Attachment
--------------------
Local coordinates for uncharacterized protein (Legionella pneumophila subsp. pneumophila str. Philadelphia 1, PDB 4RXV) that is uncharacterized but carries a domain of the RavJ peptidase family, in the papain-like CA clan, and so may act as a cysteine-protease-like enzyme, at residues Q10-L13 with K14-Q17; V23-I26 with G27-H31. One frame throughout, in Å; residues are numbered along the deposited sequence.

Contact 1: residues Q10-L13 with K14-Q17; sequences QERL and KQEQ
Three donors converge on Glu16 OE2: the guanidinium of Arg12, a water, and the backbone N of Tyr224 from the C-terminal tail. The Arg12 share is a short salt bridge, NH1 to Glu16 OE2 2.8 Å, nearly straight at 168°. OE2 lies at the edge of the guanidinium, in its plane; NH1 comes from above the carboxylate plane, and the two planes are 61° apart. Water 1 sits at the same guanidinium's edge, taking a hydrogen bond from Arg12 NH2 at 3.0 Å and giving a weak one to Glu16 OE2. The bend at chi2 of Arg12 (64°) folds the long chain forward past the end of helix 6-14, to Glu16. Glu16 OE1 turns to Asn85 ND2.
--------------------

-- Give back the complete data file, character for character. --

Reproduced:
Local coordinates for uncharacterized protein (Legionella pneumophila subsp. pneumophila str. Philadelphia 1, PDB 4RXV) that is uncharacterized but carries a domain of the RavJ peptidase family, in the papain-like CA clan, and so may act as a cysteine-protease-like enzyme, at residues Q10-L13 with K14-Q17; V23-I26 with G27-H31. One frame throughout, in Å; residues are numbered along the deposited sequence.

Contact 1: residues Q10-L13 with K14-Q17; sequences QERL and KQEQ
Three donors converge on Glu16 OE2: the guanidinium of Arg12, a water, and the backbone N of Tyr224 from the C-terminal tail. The Arg12 share is a short salt bridge, NH1 to Glu16 OE2 2.8 Å, nearly straight at 168°. OE2 lies at the edge of the guanidinium, in its plane; NH1 comes from above the carboxylate plane, and the two planes are 61° apart. Water 1 sits at the same guanidinium's edge, taking a hydrogen bond from Arg12 NH2 at 3.0 Å and giving a weak one to Glu16 OE2. The bend at chi2 of Arg12 (64°) folds the long chain forward past the end of helix 6-14, to Glu16. Glu16 OE1 turns to Asn85 ND2.